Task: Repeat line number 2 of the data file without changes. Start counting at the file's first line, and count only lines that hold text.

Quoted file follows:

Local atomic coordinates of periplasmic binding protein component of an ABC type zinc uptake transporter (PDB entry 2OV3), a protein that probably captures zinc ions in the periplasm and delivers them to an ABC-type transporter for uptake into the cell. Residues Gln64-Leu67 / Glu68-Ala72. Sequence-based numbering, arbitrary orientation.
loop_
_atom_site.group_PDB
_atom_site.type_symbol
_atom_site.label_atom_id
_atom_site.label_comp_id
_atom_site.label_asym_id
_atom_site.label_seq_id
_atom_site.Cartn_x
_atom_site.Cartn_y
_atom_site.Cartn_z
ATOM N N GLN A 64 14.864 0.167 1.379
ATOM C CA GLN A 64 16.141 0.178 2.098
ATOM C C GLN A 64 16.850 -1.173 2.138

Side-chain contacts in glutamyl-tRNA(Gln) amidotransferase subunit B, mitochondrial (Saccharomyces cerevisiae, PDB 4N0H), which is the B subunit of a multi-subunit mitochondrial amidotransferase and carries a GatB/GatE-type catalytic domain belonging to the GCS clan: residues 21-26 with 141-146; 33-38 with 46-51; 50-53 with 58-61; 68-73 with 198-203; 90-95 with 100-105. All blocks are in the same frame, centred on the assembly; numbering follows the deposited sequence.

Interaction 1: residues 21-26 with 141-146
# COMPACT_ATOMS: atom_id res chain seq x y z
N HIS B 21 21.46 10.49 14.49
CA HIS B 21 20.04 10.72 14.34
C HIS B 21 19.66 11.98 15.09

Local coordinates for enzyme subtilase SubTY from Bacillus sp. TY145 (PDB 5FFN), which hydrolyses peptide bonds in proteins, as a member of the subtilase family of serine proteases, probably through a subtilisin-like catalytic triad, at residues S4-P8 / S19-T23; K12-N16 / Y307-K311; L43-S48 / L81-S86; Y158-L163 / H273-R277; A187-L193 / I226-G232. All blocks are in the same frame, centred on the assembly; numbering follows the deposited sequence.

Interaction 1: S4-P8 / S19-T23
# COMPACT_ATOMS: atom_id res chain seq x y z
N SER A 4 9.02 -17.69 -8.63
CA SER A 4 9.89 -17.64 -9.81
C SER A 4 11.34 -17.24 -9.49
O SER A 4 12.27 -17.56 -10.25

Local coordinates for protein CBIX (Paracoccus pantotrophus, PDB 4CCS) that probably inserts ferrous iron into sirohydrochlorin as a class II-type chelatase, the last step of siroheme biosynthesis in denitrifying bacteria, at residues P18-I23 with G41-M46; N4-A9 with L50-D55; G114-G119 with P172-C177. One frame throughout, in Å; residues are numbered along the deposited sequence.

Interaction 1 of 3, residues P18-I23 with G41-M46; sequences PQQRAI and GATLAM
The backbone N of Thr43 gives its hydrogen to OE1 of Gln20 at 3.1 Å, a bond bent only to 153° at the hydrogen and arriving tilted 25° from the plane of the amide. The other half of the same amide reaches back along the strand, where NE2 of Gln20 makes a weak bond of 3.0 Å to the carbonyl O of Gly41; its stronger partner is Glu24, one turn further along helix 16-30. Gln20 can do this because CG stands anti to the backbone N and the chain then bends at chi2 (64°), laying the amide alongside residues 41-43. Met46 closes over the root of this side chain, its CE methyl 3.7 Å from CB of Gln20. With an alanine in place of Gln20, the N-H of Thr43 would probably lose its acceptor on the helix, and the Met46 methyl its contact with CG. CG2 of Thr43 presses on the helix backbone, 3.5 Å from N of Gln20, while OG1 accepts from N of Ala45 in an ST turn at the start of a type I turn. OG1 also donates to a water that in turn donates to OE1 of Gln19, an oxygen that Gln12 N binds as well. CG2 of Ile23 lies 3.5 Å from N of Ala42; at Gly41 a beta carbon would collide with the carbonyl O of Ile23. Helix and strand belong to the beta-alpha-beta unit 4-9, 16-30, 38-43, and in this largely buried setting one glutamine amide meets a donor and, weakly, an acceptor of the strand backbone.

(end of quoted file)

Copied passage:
loop_